Clark-Flory: I think in general, we’ve seen a rise of commercialized, individualized, totally depoliticized sexual empowerment. It’s been separated from its activist roots and its emphasis on collective struggle for collective gain. Instead, it’s been cast as an individual endeavor that one embarks on by way of the right products, the right workshops, the right self-help books. And that totally ignores all of the social and cultural hurdles that stand in the way. My perspective is that sexual empowerment isn’t something you do on your own. I don’t have any problem with TikToks about rough sex or vibrators on Instagram, but I don’t see that as happening within a framework of sexual empowerment—because sexual empowerment is a bigger collective and political project.
Lithium: I’m wondering what your opinion on OnlyFans is, because I’ve seen the discourse around it shift in the last year. During quarantine, it was sold to young women as a means of achieving personal and financial empowerment. Now, I’m seeing people say we shouldn’t have to commodify ourselves.
Clark-Flory: Someone I really love on this topic is Lorelei Lee, who wrote an essay in n+1 called “Cash/Consent.” It’s brilliant and engages in a very nuanced way with these questions around empowerment and exploitation, especially how these conversations often happen in a dichotomized and simplistic way. That piece does a beautiful job of sketching out how to talk about sex work.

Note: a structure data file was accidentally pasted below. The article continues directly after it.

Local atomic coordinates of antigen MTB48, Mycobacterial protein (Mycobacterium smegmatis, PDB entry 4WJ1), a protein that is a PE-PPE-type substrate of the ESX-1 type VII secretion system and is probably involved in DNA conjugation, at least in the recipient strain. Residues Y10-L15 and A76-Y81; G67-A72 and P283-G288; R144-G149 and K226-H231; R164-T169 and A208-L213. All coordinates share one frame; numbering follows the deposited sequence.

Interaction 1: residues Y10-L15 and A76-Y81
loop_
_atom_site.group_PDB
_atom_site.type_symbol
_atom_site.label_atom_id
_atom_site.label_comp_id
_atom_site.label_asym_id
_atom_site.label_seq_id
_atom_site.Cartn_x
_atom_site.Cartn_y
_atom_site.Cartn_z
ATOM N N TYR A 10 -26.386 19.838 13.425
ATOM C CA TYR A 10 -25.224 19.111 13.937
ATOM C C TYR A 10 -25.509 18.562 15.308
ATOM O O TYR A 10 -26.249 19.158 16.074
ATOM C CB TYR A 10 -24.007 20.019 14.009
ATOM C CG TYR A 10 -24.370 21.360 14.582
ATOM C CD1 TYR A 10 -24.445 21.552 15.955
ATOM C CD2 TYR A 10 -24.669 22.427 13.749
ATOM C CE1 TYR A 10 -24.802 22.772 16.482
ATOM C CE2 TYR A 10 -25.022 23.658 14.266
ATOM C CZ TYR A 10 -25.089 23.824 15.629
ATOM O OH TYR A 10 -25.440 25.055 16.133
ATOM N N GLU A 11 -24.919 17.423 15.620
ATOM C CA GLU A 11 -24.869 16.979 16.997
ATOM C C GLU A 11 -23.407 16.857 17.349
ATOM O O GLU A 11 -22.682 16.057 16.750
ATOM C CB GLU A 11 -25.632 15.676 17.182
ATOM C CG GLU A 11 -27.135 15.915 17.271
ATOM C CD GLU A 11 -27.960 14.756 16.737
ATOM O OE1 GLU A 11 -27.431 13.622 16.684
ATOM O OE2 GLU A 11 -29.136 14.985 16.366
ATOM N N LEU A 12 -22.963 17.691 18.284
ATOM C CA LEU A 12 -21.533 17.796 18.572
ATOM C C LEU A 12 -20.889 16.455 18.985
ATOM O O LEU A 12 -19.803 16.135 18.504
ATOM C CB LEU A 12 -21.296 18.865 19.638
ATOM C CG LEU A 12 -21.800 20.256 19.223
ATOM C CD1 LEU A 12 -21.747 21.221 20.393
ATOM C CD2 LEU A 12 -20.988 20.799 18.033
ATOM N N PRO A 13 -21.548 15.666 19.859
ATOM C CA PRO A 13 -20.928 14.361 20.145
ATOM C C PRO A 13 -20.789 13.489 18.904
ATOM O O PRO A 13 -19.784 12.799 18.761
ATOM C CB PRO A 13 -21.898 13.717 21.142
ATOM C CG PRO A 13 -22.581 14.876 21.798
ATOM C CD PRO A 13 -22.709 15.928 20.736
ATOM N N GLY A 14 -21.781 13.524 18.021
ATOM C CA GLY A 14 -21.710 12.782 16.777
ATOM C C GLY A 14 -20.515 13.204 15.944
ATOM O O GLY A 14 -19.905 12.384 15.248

Lithium: You’ve talked a lot about sociologists like Erving Goffman who argue that all social life is performance—which makes it hard to have sex that isn’t performative. My friends and I have talked about how fun it is to anticipate men’s desires and purposefully perform during sex, but while sleeping with women I always feel like they can see right through it. Do you think there are different kinds of performances happening during lesbian sex? Should we abandon performing during sex altogether, or can it be rewarding?